With an annual expense ratio of 0.5%, the new ETF will track the NYSE Century Index. That index was launched in July 2012 to recognize U.S.-based companies that have thrived for over a century. To qualify for admission to the index, companies must be incorporated in the U.S. for at least 100 years, have market values of at least $1 billion and be listed on a U.S. exchange, according to NYSE Euronext.
As an equal-weight ETF, NYCC qualifies as a smart beta fund, putting it in one of the fastest-growing segments of the ETF marketplace. In 2013, smart beta ETFs attracted $65.1 billion in new assets, nearly double the $34.2 billion hauled in by the group in 2012. [ETF Inflows Reach Record in 2013]
Illinois-based PowerShares is one of the leading purveyors of intelligent index ETFs. The firm issues some of the largest smart beta ETFs, including the $2.8 billion PowerShares FTSE RAFI US 1000 Portfolio (PRF) and the $2.6 billion PowerShares Buyback Achievers Portfolio (PKW) . The bulk of PowerShares’ industry and sector ETFs are also benchmarked to non-cap weighted, intelligent indices. [Institutions to Increase Use of Smart Beta ETFs]
“The PowerShares NYSE Century Portfolio invests in household names that have defined the American economy for more than a century,” said Martin L. Flanagan, president and CEO of Invesco, in a statement. “We believe NYCC offers investors targeted exposure to companies that have demonstrated the ability to innovate, transform and grow through decades of varying economic cycles, political conditions and social change.”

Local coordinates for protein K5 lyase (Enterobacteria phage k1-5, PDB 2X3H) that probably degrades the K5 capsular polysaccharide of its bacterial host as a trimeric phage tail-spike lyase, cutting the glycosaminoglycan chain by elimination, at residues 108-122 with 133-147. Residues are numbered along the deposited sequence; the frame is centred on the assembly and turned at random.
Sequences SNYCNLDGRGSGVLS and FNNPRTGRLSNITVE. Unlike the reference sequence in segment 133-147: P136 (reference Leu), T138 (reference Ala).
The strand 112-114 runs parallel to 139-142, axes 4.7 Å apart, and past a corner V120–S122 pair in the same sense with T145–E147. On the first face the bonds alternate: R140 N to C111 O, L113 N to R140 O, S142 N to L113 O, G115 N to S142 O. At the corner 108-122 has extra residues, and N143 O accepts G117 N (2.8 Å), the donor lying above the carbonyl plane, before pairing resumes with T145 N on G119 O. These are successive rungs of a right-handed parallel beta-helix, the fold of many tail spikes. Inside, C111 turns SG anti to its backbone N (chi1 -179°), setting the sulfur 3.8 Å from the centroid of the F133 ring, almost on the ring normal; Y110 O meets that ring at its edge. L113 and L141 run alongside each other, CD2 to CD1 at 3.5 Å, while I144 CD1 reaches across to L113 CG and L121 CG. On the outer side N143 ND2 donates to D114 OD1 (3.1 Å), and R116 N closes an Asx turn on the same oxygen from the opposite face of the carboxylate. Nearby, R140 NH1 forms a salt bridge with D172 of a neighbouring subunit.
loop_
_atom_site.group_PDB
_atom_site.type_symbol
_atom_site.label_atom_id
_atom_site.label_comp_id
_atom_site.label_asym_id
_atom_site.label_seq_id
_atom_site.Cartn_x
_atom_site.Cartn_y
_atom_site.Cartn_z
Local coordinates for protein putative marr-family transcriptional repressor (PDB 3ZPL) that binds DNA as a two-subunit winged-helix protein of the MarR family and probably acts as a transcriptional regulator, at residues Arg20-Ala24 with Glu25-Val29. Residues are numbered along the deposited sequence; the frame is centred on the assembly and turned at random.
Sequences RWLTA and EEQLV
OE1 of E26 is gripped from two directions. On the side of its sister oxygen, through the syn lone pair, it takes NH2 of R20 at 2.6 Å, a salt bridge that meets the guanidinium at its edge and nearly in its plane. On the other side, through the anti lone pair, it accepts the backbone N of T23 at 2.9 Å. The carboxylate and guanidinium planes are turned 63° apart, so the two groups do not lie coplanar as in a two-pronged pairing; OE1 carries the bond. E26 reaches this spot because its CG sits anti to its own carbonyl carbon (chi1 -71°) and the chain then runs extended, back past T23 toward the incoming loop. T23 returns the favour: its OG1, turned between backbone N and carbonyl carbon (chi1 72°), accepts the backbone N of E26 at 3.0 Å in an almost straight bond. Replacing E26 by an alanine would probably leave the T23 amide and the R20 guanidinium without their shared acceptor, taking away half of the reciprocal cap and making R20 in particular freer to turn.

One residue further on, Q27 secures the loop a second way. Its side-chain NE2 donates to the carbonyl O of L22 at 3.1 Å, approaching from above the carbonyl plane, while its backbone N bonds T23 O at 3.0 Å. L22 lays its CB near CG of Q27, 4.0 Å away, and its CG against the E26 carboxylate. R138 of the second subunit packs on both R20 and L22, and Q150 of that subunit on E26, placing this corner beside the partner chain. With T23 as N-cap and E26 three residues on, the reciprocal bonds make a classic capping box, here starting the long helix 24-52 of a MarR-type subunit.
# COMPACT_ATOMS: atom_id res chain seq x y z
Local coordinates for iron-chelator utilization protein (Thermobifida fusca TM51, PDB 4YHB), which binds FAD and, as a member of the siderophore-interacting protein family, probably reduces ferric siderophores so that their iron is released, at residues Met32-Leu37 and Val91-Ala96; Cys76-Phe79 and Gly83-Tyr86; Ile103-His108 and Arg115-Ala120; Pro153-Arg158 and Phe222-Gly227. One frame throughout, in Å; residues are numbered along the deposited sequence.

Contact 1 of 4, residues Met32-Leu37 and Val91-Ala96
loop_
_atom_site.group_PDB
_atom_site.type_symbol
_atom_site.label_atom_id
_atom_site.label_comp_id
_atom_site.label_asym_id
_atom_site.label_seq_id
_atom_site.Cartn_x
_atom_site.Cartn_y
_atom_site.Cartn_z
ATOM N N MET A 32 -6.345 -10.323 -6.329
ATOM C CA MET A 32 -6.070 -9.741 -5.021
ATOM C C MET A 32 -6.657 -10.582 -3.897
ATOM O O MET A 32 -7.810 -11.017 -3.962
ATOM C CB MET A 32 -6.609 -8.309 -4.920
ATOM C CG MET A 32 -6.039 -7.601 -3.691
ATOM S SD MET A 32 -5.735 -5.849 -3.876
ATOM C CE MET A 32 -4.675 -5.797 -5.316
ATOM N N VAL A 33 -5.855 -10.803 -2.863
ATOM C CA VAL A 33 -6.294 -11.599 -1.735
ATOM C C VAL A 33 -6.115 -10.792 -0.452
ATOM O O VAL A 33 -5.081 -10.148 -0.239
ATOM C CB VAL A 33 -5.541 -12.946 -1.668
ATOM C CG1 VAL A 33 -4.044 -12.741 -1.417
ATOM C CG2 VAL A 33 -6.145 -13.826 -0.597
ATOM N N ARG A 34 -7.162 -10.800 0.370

NYCC is designed as an equal-weight ETF to decrease the fund’s exposure to stocks that may be overvalued while increasing access to those names that are viewed as undervalued.
The NYSE Century Index currently provides exposure to all 10 GICS sectors. Financials currently command a 24% weight in the index while industrials garner 19%. Consumer staples and discretionary, telecom and materials also receive double-digit weights in the index. Mid-caps are the biggest cap allocation at 48% followed by large-caps at 41%.
In a backtest of the NYSE Century Index ranging from December 2000 to December 2013, the index easily outperformed the S&P 500, Dow Jones Industrial Average and the Nasdaq Composite, according to NYSE Euronext data.
The index is home to 372 companies and logical members of NYCC’s lineup would include Dow components 3M (MMM), J.P. Morgan Chase (JPM), General Electric (GE) and Johnson & Johnson (JNJ). Other familiar names in the index include General Mills (GIS), PepsiCo (PEP) and Wells Fargo (WFC).
NYCC Sector Distribution
Chart Courtesy: PowerShares
Tom Lydon’s clients own shares of American Express and General Electric.